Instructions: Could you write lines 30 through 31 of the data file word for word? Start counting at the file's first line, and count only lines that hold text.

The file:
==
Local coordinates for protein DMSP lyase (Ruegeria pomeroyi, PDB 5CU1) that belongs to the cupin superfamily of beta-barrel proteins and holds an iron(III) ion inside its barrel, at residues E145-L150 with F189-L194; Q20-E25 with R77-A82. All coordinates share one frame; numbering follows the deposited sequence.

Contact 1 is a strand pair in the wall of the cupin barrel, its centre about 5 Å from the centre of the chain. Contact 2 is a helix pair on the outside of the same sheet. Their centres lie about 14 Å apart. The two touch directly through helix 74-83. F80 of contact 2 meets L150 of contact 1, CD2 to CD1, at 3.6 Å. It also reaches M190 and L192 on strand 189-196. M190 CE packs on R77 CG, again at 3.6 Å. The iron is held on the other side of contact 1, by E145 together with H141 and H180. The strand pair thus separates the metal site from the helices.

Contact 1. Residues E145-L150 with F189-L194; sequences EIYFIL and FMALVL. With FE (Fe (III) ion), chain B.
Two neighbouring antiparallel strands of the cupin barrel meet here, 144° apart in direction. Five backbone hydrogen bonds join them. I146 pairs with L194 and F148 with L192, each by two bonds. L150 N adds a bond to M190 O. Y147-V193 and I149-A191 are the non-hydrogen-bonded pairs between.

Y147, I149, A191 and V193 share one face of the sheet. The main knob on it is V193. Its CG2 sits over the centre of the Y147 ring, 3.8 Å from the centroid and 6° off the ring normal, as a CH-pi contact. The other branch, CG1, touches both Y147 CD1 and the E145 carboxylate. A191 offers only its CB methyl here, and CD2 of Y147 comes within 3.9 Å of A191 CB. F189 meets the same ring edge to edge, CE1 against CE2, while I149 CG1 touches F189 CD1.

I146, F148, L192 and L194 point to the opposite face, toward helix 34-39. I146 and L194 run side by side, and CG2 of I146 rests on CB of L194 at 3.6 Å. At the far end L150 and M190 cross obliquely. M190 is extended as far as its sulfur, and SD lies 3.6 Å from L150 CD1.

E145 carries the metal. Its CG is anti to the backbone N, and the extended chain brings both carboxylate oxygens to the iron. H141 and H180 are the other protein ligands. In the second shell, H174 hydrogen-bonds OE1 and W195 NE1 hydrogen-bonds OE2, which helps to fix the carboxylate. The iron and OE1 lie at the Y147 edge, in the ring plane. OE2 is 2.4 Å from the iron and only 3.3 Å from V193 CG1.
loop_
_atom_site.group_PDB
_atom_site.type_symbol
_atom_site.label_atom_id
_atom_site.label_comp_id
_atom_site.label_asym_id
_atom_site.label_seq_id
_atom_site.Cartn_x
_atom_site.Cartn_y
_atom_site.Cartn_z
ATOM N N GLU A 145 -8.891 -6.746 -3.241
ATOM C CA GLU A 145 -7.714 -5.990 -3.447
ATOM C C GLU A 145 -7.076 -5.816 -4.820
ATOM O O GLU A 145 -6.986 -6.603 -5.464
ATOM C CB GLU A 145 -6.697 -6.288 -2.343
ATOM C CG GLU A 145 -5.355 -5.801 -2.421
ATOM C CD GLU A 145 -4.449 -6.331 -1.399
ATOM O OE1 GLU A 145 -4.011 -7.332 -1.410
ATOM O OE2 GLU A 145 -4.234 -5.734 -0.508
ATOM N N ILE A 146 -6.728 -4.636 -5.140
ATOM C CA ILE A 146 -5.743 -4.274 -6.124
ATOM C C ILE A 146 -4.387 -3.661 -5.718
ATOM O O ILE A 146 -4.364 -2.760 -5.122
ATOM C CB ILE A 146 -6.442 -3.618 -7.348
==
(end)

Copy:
ATOM O O ILE A 146 -4.364 -2.760 -5.122
ATOM C CB ILE A 146 -6.442 -3.618 -7.348